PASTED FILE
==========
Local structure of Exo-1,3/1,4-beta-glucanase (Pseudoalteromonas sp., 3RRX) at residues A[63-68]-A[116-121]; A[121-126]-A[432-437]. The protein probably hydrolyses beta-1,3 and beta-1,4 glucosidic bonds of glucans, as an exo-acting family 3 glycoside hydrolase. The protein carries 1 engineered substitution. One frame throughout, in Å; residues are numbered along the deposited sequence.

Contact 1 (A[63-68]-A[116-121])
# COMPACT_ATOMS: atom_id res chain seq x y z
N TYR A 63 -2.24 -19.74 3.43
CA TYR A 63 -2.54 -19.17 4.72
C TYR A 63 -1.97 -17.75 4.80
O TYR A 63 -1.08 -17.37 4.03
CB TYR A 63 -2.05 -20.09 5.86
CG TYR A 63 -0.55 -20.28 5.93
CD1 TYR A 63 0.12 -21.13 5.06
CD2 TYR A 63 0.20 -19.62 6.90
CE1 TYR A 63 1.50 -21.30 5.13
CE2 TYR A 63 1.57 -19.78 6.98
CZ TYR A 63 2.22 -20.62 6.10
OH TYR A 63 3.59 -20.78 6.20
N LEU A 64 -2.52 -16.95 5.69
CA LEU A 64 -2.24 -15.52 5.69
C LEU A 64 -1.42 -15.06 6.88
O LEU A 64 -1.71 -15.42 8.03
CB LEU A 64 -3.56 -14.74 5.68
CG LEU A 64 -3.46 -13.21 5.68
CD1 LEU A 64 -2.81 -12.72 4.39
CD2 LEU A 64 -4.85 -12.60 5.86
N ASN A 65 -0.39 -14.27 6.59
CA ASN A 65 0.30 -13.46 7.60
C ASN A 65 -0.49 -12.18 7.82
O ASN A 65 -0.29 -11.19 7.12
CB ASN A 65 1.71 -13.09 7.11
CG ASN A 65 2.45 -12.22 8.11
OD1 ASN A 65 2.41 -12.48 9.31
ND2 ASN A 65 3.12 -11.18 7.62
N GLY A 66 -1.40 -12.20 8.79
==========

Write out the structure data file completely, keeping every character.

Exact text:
Local structure of Exo-1,3/1,4-beta-glucanase (Pseudoalteromonas sp., 3RRX) at residues A[63-68]-A[116-121]; A[121-126]-A[432-437]. The protein probably hydrolyses beta-1,3 and beta-1,4 glucosidic bonds of glucans, as an exo-acting family 3 glycoside hydrolase. The protein carries 1 engineered substitution. One frame throughout, in Å; residues are numbered along the deposited sequence.

Contact 1 (A[63-68]-A[116-121])
# COMPACT_ATOMS: atom_id res chain seq x y z
N TYR A 63 -2.24 -19.74 3.43
CA TYR A 63 -2.54 -19.17 4.72
C TYR A 63 -1.97 -17.75 4.80
O TYR A 63 -1.08 -17.37 4.03
CB TYR A 63 -2.05 -20.09 5.86
CG TYR A 63 -0.55 -20.28 5.93
CD1 TYR A 63 0.12 -21.13 5.06
CD2 TYR A 63 0.20 -19.62 6.90
CE1 TYR A 63 1.50 -21.30 5.13
CE2 TYR A 63 1.57 -19.78 6.98
CZ TYR A 63 2.22 -20.62 6.10
OH TYR A 63 3.59 -20.78 6.20
N LEU A 64 -2.52 -16.95 5.69
CA LEU A 64 -2.24 -15.52 5.69
C LEU A 64 -1.42 -15.06 6.88
O LEU A 64 -1.71 -15.42 8.03
CB LEU A 64 -3.56 -14.74 5.68
CG LEU A 64 -3.46 -13.21 5.68
CD1 LEU A 64 -2.81 -12.72 4.39
CD2 LEU A 64 -4.85 -12.60 5.86
N ASN A 65 -0.39 -14.27 6.59
CA ASN A 65 0.30 -13.46 7.60
C ASN A 65 -0.49 -12.18 7.82
O ASN A 65 -0.29 -11.19 7.12
CB ASN A 65 1.71 -13.09 7.11
CG ASN A 65 2.45 -12.22 8.11
OD1 ASN A 65 2.41 -12.48 9.31
ND2 ASN A 65 3.12 -11.18 7.62
N GLY A 66 -1.40 -12.20 8.79